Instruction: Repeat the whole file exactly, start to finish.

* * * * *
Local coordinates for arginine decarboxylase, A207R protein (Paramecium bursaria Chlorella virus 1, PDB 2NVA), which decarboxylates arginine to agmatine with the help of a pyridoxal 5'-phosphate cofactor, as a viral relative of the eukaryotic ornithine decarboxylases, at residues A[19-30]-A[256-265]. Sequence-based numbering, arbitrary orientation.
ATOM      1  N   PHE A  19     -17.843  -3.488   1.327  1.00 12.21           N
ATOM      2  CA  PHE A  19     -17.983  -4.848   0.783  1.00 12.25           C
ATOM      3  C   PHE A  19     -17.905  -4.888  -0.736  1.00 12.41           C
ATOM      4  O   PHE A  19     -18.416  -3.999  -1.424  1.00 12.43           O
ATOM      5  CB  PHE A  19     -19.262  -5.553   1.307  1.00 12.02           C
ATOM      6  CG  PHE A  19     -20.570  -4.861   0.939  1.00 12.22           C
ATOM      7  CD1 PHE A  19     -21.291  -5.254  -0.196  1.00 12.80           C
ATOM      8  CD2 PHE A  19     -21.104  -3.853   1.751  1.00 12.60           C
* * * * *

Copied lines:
Local coordinates for arginine decarboxylase, A207R protein (Paramecium bursaria Chlorella virus 1, PDB 2NVA), which decarboxylates arginine to agmatine with the help of a pyridoxal 5'-phosphate cofactor, as a viral relative of the eukaryotic ornithine decarboxylases, at residues A[19-30]-A[256-265]. Sequence-based numbering, arbitrary orientation.
ATOM      1  N   PHE A  19     -17.843  -3.488   1.327  1.00 12.21           N
ATOM      2  CA  PHE A  19     -17.983  -4.848   0.783  1.00 12.25           C
ATOM      3  C   PHE A  19     -17.905  -4.888  -0.736  1.00 12.41           C
ATOM      4  O   PHE A  19     -18.416  -3.999  -1.424  1.00 12.43           O
ATOM      5  CB  PHE A  19     -19.262  -5.553   1.307  1.00 12.02           C
ATOM      6  CG  PHE A  19     -20.570  -4.861   0.939  1.00 12.22           C
ATOM      7  CD1 PHE A  19     -21.291  -5.254  -0.196  1.00 12.80           C
ATOM      8  CD2 PHE A  19     -21.104  -3.853   1.751  1.00 12.60           C